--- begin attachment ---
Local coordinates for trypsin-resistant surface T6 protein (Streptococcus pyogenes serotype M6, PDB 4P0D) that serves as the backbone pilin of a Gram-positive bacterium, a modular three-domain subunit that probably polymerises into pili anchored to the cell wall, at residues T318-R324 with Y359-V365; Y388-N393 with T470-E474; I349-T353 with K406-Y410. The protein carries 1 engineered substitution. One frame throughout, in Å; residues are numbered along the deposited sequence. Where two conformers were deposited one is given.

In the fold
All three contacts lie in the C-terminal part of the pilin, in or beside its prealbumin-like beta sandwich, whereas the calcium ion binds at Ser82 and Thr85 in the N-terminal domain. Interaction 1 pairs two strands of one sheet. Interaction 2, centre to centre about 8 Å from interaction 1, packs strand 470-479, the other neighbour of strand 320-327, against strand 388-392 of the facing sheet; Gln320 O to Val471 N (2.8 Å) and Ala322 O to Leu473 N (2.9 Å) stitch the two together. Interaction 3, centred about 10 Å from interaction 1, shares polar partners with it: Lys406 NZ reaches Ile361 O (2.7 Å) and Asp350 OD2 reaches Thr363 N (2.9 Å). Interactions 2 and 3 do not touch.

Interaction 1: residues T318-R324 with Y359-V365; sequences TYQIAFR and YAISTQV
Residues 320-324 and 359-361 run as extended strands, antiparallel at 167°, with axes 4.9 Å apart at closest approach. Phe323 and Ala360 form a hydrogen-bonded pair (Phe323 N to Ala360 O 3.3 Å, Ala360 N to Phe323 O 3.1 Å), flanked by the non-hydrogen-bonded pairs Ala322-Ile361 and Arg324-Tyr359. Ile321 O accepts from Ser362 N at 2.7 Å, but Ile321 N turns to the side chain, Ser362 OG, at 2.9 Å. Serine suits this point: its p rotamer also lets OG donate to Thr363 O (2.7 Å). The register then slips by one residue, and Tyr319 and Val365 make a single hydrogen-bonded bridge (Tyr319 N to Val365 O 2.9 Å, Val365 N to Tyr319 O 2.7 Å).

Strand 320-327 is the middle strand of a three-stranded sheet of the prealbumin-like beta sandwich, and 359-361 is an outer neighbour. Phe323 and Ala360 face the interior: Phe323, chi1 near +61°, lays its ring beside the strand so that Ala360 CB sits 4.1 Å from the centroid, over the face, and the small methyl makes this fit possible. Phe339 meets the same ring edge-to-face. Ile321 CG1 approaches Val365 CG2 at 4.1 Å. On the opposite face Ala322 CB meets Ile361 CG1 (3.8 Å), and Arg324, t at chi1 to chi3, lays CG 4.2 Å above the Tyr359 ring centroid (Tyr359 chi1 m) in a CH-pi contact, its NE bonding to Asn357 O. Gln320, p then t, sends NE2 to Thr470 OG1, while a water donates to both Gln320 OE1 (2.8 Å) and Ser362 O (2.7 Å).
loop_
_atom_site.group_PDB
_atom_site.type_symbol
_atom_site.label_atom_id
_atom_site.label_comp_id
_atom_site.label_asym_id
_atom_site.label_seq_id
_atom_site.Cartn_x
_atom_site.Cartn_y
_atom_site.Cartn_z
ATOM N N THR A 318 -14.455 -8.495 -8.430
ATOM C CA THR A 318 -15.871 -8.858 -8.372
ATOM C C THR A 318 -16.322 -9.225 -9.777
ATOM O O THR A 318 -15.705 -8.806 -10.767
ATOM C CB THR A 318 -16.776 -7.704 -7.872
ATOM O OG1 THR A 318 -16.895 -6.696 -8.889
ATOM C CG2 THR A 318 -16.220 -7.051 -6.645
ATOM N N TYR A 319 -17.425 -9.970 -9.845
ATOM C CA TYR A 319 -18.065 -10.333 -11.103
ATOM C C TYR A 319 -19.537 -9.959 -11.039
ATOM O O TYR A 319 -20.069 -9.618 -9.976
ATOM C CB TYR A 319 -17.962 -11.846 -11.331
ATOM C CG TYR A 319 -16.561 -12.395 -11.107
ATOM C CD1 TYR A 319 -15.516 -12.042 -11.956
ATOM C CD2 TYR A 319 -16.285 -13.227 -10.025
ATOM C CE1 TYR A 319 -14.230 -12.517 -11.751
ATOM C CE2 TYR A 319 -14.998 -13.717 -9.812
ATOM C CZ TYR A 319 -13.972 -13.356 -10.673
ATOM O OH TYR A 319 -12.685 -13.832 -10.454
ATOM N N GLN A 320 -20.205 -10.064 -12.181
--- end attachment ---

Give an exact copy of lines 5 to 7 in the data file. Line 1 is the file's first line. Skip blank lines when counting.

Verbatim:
Residues 320-324 and 359-361 run as extended strands, antiparallel at 167°, with axes 4.9 Å apart at closest approach. Phe323 and Ala360 form a hydrogen-bonded pair (Phe323 N to Ala360 O 3.3 Å, Ala360 N to Phe323 O 3.1 Å), flanked by the non-hydrogen-bonded pairs Ala322-Ile361 and Arg324-Tyr359. Ile321 O accepts from Ser362 N at 2.7 Å, but Ile321 N turns to the side chain, Ser362 OG, at 2.9 Å. Serine suits this point: its p rotamer also lets OG donate to Thr363 O (2.7 Å). The register then slips by one residue, and Tyr319 and Val365 make a single hydrogen-bonded bridge (Tyr319 N to Val365 O 2.9 Å, Val365 N to Tyr319 O 2.7 Å).

Strand 320-327 is the middle strand of a three-stranded sheet of the prealbumin-like beta sandwich, and 359-361 is an outer neighbour. Phe323 and Ala360 face the interior: Phe323, chi1 near +61°, lays its ring beside the strand so that Ala360 CB sits 4.1 Å from the centroid, over the face, and the small methyl makes this fit possible. Phe339 meets the same ring edge-to-face. Ile321 CG1 approaches Val365 CG2 at 4.1 Å. On the opposite face Ala322 CB meets Ile361 CG1 (3.8 Å), and Arg324, t at chi1 to chi3, lays CG 4.2 Å above the Tyr359 ring centroid (Tyr359 chi1 m) in a CH-pi contact, its NE bonding to Asn357 O. Gln320, p then t, sends NE2 to Thr470 OG1, while a water donates to both Gln320 OE1 (2.8 Å) and Ser362 O (2.7 Å).
loop_